In an NYT story over the weekend, Twitter co-founder Evan Williams apologized if the platform he helped create played a part in getting Donald Trump to the White House
It’s a very bad thing, Twitter’s role in that. If it’s true that he wouldn’t be president if it weren’t for Twitter, then yeah, I’m sorry.
First things first, there’s nothing to be sorry about. Blaming Twitter for Donald Trump is like blaming the ocean for Jaws.
Twitter didn’t create Donald Trump. He was on the rise long before anyone told him to limit his self-aggrandizing statements and wanton lies to a mere hundred and forty characters per shot.
Did Twitter further empower Trump? As a tech investor and enthusiast, I’ve asked myself that question many times over the past few months. And like many people in the internet industry, I wondered whether the network we were so determined to build not only failed to foster the communal good we anticipated; but instead provided a megaphone for the alt right and a slew of other hate groups.
It was naivete that allowed us to believe we were creating a panacea. And it is that same naivete that empowers us to believe what we’ve found in place of that panacea is a monster of our own creation.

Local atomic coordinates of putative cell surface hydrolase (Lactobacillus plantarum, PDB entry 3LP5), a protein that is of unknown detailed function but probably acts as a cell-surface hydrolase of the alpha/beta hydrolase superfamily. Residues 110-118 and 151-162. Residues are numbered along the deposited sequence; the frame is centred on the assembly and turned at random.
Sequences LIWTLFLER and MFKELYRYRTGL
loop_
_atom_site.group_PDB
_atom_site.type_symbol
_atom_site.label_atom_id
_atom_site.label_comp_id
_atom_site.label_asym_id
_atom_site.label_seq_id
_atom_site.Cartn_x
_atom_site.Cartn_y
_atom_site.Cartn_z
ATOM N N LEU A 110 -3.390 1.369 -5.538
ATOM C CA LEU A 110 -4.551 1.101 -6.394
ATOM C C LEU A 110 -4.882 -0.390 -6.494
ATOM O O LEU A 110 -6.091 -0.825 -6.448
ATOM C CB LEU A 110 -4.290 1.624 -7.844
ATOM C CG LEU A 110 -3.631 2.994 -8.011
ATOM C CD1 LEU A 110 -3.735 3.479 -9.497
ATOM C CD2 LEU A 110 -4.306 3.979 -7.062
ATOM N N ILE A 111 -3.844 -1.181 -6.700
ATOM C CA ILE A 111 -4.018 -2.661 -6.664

Let me put a different twist on what’s happening.
Twitter is providing the lens through which we can see how much of that hate has always been bubbling under the surface.
Politicians have long had the means to spread their messages to potential voters. What Twitter really changed is that those politicians can now almost immediately see which of those messages is resonating with the crowd. And more importantly, the crowd now has a platform to voice their own messaging as well.
Ev gets at this point in the same article:
The trouble with the internet, Mr. Williams says, is that it rewards extremes. Say you’re driving down the road and see a car crash. Of course you look. Everyone looks. The internet interprets behavior like this to mean everyone is asking for car crashes, so it tries to supply them.
It’s a great line, and there’s some truth to it. But it’s vitally important to remember that the world’s roads were lined with car crashes long before anyone got the bright idea to attach an ethernet cable to the back of a computer.
The problem is not that Twitter enabled those who would choose to spread hate speech. The problem is that so many of these people exist in the first place. Twitter didn't create them. It merely allows us to see them. Twitter is no more to responsible for hate than an optometrist is at fault for making visible what was always right in front of your face.